There were letters in everyone’s mailboxes the next Monday morning. “It has become apparent to management that unauthorized materials were mixed with a recent outgoing order. We will be monitoring all subsequent shipments and any personnel found guilty of unauthorized manipulation of any orders will be immediately terminated.” We held an emergency meeting after work in a nearby bar.
“So we all got the note,” I said, “now what?”
“I don’t like it,” Tony said, “we’re gonna get caught.”
“No we’re not,” Gary said.
“What do you mean?” Will asked.
Gary smiled. “They gave me a different note: Dear Mr. McMillan, blah, blah, blah, unauthorized materials, blah, blah, blah, you will now be monitoring all subsequent shipments and reporting any suspicious activity regarding outgoing orders.”
“They put you in charge of it? That’s perfect,” I said.
“You think one of them is gonna risk getting ink and grease on their suit everyday? They trust me with this but still don’t give me a raise…dicks.”
“So we can keep going?” Will asked.
“Yeah,” Gary answered, “but we gotta be careful. I thought about it all day. I’ll print them during the week at night after everyone’s gone. On Thursdays, when I have off, you guys will have to be down there to get them on the truck. I never see anything, I never report anything.”
The next day Will and I started a new card. Thinking of you…under my car. I asked him to make an image of a dead body with the legs sticking out from under a Cadillac. I wanted to have it printed, packed, and ready for delivery, along with the previous cards we made, by the next week.
On Thursday we were ready to go. Gary was off as planned; Will and I went down to the loading dock before the truck was scheduled to leave. There was a Happy Bear order going to a drugstore. Gary had left our two boxes waiting on top of the order; Will grabbed a marker and wrote FREE SAMPLES all over them.
“Why don’t you go get lunch,” I said, “I’ll hang around and make sure it’s alright.”
“Okay, see ya later.”
I watched the truck get loaded and waited for the driver to return from the cafeteria. After the truck left I walked down the hallway toward the elevator.
“Mr. Haxby,” a voice spoke from behind me.
“Mr. Haxby, what were you just doing by the unloading dock?”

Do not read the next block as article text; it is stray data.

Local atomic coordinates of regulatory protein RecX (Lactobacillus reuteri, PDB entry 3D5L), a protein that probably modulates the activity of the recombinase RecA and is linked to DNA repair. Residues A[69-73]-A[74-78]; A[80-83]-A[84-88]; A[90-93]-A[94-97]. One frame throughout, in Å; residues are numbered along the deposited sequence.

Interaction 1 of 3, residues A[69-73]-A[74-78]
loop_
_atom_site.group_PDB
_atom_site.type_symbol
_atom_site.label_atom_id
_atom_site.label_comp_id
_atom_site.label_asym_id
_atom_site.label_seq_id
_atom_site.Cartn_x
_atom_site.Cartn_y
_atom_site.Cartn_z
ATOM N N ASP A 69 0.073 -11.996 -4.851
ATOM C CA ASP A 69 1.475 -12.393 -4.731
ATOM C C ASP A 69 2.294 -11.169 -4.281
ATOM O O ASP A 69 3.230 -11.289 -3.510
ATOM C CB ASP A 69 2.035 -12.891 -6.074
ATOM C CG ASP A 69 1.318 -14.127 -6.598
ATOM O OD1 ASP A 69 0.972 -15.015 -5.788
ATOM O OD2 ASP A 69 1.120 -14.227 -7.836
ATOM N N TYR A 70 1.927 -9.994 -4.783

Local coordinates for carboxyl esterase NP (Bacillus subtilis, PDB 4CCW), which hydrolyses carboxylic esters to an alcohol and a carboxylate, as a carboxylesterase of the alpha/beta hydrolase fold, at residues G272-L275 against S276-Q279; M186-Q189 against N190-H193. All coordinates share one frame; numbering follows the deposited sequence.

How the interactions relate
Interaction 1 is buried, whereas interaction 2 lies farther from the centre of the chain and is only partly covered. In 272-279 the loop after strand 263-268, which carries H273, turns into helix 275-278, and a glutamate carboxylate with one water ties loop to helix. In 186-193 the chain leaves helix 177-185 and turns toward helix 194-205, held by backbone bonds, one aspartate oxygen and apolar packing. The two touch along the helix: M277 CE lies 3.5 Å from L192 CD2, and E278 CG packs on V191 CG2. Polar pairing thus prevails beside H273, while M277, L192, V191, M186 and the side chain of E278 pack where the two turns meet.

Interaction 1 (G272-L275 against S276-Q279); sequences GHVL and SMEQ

“What?” I knew this guy was one of the administrators from the top floor. “Nothing. Smoking a cigarette in the doorway. It’s a little chilly outside.”
“Don’t lie to me Mr. Haxby. We are well aware of recent events, and now we know you are aware of them too.”
“Don’t bother, Mr. Haxby, you have five minutes to clean out your desk. Security will be waiting to see you out. You’re done here.”
That was my last day at Happy Bear. I met Will after hours in the bar as we already planned.
“I can’t believe they fired you,” Will said.
“Yeah, me neither,” I answered. “Don’t worry, I’m pretty sure they think it was just me. He didn’t mention anyone else.”
“So A.B.’s finished?”
“Yeah,” I said. We raised our glasses one last time for Angry Bear.
Two weeks later, as I was eating soggy cereal, thumbing through want ads and watching “The $25,000 Pyramid” with Dick Clark, there was a knock on my door.
“Will, what are you doing here? Shouldn’t you be at work?”
“I am, kinda. They sent me to find you.”
“Happy Bear. They want you back.”
“Bullshit,” I said as he walked past me.
“No, really. They want us to make Angry Bear cards.”
I closed the door. “Stop messing with me; it’s too early.”
“That last store we shipped to must have sold out or something ‘cause the owner called the front office yesterday asking for more.” He opened the fridge and poured himself a glass of orange juice. “Get dressed; we have work to do. I already talked to Gary and Tony—they’re in. Here’s your new nametag.”
Will threw the nametag on the kitchen table. It read: Alan Haxby, Senior Management, Grumpy Bear Division.
Mr. Plotz’s biography, in his own words: At seventeen I dropped out of high school, and began reading whatever I wanted on my own, more than I ever did in school. Mostly Vonnegut or Orwellian classics, but the list kept growing, and suddenly I found myself writing as often as I was reading. Currently, I am pursuing a Bachelor’s Degree in English at Stony Brook University, where I have expanded my writing into the field of journalism as a Staff Writer for the Stony Brook Statesman.